Hans Haug became acquainted with Luise Walker at the Geneva Competition in 1956.As a result of this meeting, he wrote his Fantasia for Guitar and Piano in 1957 which he dedicated to her. In 1963, his Capriccio pour flûte et guitare was written for the duo Werner Tripp and Konrad Ragossnig (released on RCA Victor 440.182: “L’Anthologie de la guitare”). Also, Haug composed a Concerto pour flûte, guitare et orchestre in 1966, and he used the guitar in the following works as well: Variations on a Theme of Jacques Offenbach (for orchestra), Don Juan à l’étranger (comic opera), Les Fous (comic opera), Justice du roi (tragicomedy) and Tag ohne Ende (“Day Without End”, film music).
William Lovelady composes work for some of the world’s leading guitarists including Slava and Leonard Grigoryan, Craig Ogden and Amanda Cook. His guitar and choral music have been performed world-wide, as well as being frequently played on Radio 3 and Classic FM. He has written and worked with musicians as diverse as Julian Lloyd Webber, Art Garfunkel, Shankar, and Hugh Masekela. He had two top-ten hits in the commercial industry and has co-written with Stanley Myers on various projects, including the Nick Roeg film,“Castaway”. Bill also writes for television. He has done several David Attenborough programmes and was nominated for an Emmy for the National Geographic Film, “Flying Devils”. His film music includes the Disney film, “African Lovestory.”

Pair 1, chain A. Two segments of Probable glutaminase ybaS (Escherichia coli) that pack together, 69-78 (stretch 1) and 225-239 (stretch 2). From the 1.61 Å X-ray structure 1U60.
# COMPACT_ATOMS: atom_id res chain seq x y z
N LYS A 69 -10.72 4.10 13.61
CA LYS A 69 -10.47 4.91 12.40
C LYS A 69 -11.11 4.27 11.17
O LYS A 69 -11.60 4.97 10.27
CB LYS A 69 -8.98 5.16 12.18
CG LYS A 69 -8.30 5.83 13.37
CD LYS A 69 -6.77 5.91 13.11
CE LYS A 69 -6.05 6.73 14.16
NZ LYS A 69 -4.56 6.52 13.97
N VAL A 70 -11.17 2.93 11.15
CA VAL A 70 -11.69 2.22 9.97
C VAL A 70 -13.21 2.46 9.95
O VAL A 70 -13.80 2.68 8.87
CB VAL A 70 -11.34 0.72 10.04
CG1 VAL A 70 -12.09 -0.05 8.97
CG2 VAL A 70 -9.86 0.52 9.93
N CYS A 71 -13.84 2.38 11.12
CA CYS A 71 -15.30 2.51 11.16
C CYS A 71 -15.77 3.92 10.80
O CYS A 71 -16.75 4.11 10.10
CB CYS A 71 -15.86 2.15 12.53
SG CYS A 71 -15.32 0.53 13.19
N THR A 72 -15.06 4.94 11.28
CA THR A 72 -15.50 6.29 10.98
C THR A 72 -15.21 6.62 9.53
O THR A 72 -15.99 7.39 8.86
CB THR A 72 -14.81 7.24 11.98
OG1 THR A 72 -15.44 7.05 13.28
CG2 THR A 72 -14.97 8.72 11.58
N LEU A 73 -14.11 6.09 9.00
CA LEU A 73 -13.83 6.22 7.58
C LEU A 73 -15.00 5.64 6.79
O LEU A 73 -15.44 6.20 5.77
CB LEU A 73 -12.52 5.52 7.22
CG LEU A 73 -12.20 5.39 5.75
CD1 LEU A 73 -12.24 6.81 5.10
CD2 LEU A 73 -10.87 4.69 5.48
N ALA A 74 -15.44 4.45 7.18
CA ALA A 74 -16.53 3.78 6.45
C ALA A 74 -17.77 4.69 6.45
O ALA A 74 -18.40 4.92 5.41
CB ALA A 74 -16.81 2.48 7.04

Among other commissions, he has written a piece for solo guitar for the memorial of the Omagh bomb and a Cantata for the Duke of Edinburgh’s 75th birthday which is now regularly performed at St George’s Chapel, Windsor. He has also written a Mass performed at Westminster Cathedral and a 30-minute orchestral piece called “Kylestrome”, as well as many chamber pieces.
Born in 1805 in Amondans, in the east of France, as the son of an officer in the Napoleonic army, Coste went to Holland with his father and lived in Delfzijl as a child of 8. In 1813 the French army withdrew from this fortress, passing the Zuiderzee and the Rijn. Later, in 1852, he would dedicate three programmatic compositions from his Souvenirs op. 18, 19 and 20 to these places. He grew up in Valenciennes, in the north of France, and this is the Flanders to which he dedicated his op. 5 in 1835. While studying to become an engineer officer, he fell seriously ill for 15 months, losing his memory for mathematics, leading him to change course and become a musician so late in life.
In December 1828 he settled in Paris as a composer/guitarist and made his career, giving concerts, lessons and composing an oeuvre of 53 opus numbers. He studied harmony and counterpoint probably with his friend Sor. As a member of the Société académique des Enfants d’Apollon he played in many of its monthly concerts, up to 1879, most notably in the annual concert of 1843, where he performed his Le Tournoi op. 15 in the Salle du Conservatoire. He also became a member of the Freemasons lodge and participated in a concert in 1852.